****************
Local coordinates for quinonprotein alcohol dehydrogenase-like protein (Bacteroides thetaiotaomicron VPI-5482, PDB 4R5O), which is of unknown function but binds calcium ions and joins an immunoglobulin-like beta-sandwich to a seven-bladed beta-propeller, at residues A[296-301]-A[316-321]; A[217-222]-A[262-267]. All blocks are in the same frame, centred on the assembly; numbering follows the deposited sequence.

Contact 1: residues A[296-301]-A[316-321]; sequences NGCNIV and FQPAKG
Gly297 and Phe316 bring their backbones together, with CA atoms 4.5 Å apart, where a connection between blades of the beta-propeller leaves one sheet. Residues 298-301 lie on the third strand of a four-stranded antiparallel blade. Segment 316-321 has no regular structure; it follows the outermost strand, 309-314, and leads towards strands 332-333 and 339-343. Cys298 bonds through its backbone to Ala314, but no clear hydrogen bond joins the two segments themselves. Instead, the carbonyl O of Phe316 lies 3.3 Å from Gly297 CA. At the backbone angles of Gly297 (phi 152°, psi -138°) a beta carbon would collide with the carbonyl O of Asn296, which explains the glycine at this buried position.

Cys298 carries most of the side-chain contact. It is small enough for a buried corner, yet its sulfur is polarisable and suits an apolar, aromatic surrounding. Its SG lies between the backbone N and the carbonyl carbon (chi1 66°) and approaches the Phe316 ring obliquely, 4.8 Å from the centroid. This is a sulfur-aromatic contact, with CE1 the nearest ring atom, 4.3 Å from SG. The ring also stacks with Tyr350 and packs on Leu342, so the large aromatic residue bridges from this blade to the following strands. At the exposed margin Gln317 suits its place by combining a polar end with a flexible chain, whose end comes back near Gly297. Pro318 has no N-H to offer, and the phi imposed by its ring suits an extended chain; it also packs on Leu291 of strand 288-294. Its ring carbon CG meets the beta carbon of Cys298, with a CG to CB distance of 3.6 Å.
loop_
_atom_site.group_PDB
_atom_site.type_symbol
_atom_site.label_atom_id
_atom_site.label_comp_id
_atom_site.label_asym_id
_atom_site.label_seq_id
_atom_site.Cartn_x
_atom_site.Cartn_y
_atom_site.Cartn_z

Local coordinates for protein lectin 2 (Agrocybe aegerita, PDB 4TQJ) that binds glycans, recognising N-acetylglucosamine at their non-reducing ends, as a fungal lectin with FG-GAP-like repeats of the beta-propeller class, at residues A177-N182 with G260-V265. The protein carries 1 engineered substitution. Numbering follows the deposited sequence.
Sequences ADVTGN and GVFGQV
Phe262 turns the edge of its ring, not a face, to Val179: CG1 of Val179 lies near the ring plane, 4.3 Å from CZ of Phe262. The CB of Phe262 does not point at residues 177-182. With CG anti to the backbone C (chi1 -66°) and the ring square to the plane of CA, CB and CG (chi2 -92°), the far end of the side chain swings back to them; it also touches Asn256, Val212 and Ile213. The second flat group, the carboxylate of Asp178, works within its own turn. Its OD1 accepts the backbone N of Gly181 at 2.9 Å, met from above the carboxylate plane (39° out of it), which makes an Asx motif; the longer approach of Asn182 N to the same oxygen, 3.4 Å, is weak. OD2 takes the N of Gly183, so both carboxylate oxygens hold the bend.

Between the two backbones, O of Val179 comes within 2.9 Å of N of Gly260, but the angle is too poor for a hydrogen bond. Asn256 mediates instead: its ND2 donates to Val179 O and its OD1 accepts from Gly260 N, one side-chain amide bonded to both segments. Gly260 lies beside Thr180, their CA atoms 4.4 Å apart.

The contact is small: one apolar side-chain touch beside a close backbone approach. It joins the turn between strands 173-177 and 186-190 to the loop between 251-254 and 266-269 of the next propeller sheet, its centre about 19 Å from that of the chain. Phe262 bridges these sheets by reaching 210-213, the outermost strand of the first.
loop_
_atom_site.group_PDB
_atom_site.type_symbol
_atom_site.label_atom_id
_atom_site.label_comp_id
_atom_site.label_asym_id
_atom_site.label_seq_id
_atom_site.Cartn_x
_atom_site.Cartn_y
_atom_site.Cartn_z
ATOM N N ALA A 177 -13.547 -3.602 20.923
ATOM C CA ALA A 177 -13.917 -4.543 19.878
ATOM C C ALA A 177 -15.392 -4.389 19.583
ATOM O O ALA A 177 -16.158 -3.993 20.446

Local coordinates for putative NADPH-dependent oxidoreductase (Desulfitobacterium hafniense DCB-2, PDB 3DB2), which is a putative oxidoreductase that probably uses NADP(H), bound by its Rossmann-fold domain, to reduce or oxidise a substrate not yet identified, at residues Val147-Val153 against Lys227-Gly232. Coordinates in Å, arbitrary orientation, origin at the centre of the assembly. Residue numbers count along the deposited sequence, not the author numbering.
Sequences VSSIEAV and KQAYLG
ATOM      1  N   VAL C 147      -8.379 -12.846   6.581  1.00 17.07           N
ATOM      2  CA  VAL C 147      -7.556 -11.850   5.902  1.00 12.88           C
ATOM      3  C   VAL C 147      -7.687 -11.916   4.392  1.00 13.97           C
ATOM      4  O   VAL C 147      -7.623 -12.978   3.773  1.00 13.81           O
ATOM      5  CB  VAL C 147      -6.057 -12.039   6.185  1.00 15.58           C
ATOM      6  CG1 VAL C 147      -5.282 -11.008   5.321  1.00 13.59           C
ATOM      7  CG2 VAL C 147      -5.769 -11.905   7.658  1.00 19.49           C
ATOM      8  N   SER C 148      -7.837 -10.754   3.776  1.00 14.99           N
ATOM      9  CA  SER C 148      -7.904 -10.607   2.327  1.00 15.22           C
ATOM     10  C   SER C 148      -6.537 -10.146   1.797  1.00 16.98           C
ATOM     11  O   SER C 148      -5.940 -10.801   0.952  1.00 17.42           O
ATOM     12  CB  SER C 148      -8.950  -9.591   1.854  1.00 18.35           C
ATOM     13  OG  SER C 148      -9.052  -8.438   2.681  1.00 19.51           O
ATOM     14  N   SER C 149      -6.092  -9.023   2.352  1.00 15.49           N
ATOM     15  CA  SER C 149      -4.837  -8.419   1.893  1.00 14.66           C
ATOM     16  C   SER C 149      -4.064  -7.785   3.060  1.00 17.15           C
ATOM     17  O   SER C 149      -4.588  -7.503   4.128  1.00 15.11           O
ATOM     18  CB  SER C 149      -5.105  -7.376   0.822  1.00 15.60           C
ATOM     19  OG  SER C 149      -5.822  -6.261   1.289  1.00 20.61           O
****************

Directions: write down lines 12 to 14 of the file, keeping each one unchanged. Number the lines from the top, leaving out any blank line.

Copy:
_atom_site.Cartn_x
_atom_site.Cartn_y
_atom_site.Cartn_z